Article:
Six Sigma and Statistics

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Project Charter: What is a six sigma project charter and how to create it in 7 steps[Free download]

What is project charter in six sigma

Project charter in six sigma very important requirement for the project. It is a living document for the project and it lays out every important project variable. The creation of a project charter is one of the first steps in six sigma project. It is a part of the Define phase of DMAIC process. This includes everything from who is participating in the project, to the project goals. Let us take few minutes to understand the different components of project charter step by step.

Step-1: Defining the project name

The very step in making a Project Charter is to name the project. The project name should reflect what the project is looking … Continue Reading

descriptive statistics

What is Descriptive Statistics: How to calculate it in excel using the Data Analysis Tool Pack

What is descriptive statistics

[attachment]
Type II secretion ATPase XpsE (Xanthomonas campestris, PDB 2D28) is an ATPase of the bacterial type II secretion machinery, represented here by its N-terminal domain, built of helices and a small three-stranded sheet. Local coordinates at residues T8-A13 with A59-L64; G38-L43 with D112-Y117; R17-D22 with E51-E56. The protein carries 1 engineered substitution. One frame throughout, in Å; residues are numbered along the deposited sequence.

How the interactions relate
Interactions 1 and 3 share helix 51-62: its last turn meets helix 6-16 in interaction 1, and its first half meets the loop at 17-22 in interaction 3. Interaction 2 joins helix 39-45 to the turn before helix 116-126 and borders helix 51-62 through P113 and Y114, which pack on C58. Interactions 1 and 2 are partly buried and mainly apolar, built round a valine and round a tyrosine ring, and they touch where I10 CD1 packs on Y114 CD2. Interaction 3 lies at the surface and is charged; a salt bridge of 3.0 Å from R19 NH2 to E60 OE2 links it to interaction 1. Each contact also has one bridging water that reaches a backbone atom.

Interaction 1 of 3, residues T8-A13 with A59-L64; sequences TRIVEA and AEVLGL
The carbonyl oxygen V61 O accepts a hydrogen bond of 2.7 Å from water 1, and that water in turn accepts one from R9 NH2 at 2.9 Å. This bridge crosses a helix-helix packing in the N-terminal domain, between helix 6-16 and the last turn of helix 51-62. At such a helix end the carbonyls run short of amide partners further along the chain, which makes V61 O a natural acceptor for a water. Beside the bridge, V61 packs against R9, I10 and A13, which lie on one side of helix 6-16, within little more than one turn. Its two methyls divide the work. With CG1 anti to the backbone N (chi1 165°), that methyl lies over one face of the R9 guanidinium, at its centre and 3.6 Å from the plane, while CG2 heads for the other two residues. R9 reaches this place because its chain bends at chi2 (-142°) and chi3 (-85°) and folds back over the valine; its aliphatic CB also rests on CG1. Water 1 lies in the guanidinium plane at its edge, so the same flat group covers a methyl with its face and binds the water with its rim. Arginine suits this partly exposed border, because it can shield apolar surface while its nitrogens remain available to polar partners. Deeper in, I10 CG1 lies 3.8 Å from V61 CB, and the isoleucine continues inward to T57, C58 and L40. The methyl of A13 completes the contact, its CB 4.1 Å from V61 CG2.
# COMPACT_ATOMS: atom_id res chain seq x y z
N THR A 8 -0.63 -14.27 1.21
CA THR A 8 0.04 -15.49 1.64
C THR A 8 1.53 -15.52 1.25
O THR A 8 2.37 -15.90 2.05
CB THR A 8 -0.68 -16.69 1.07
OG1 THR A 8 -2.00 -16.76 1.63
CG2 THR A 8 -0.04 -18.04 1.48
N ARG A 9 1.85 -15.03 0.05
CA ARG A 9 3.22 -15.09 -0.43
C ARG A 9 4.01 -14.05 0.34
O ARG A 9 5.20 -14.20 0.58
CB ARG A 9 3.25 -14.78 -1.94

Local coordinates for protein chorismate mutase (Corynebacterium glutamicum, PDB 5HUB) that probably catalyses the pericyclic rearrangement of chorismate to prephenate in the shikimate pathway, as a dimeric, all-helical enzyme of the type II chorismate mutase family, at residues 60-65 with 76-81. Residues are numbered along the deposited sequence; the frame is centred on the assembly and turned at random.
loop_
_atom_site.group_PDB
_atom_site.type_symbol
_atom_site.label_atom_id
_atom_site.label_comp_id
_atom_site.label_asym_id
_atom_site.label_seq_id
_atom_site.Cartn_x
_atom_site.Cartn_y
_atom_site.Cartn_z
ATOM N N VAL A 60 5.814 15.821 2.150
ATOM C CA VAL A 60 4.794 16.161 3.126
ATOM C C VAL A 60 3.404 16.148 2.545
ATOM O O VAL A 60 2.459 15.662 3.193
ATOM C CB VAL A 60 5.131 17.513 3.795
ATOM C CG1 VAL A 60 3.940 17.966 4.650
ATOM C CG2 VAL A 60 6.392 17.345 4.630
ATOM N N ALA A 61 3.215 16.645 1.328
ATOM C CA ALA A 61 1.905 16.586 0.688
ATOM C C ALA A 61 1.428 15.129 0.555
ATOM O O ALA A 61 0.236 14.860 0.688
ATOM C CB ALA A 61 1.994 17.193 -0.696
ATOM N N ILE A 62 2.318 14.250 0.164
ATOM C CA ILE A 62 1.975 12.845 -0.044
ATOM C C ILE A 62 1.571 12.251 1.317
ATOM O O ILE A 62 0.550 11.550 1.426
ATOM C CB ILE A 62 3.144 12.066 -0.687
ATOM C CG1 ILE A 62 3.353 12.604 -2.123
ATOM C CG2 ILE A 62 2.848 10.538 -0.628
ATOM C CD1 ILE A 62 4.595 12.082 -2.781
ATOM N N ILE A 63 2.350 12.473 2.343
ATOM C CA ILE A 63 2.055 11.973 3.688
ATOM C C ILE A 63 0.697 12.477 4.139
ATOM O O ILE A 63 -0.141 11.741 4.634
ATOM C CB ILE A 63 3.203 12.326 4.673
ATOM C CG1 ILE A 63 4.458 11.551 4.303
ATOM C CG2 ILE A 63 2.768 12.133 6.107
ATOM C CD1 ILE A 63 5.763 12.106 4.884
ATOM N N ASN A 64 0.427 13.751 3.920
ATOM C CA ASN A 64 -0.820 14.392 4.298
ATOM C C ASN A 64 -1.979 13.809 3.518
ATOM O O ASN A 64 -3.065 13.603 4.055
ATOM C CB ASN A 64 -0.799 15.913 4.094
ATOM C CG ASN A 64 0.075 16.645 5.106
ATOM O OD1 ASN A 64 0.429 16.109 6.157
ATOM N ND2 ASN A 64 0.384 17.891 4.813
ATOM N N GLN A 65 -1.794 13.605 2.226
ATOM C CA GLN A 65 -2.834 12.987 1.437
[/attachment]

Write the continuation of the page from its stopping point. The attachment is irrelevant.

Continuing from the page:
Descriptive statistics are used to describe, show or summaries the basic features of a data set in a meaningful way. It provides basic summaries of the data like mean, median etc. It is very useful as if we only present data it wouldn’t make any meaning but while using descriptive analysis the same data can be presented in a very meaningful way.

How to use Descriptive Statistics in Excel

To use Descriptive Statistics in Excel we will use Data Analysis tool pack. First we will go in Data tab Data Analysis. After clicking Data Analysis a new box will come like below image.

What is Descriptive Statistics
What is Descriptive Statistics

This tool box contains different options like Descriptive … Continue Reading

Difference between Normalization and Standardization: 2 ways of feature scaling your data, How to do it in Excel

Difference between Normalization and Standardization

Normalization and Standardization are very integral parts of data processing. While processing data we often encounter different kind of variables which have different original scale. Using these scale can put more weightage to variables which have a large range in their data. In order to deal with this problem, we will be using feature rescaling of the independent variables so that the weights of all variables will be on the same scale.

In this article we will be discussing about the two feature scaling methods i.e. Normalization and Standardization. Both the terms are sometime used interchangeably. But they usually refer different things.


It is also known as Z-score normalization and in it features … Continue Reading

type of variables

Statistical Testing: How to select the best test for your data? || Hypothesis Testing

Statistical Testing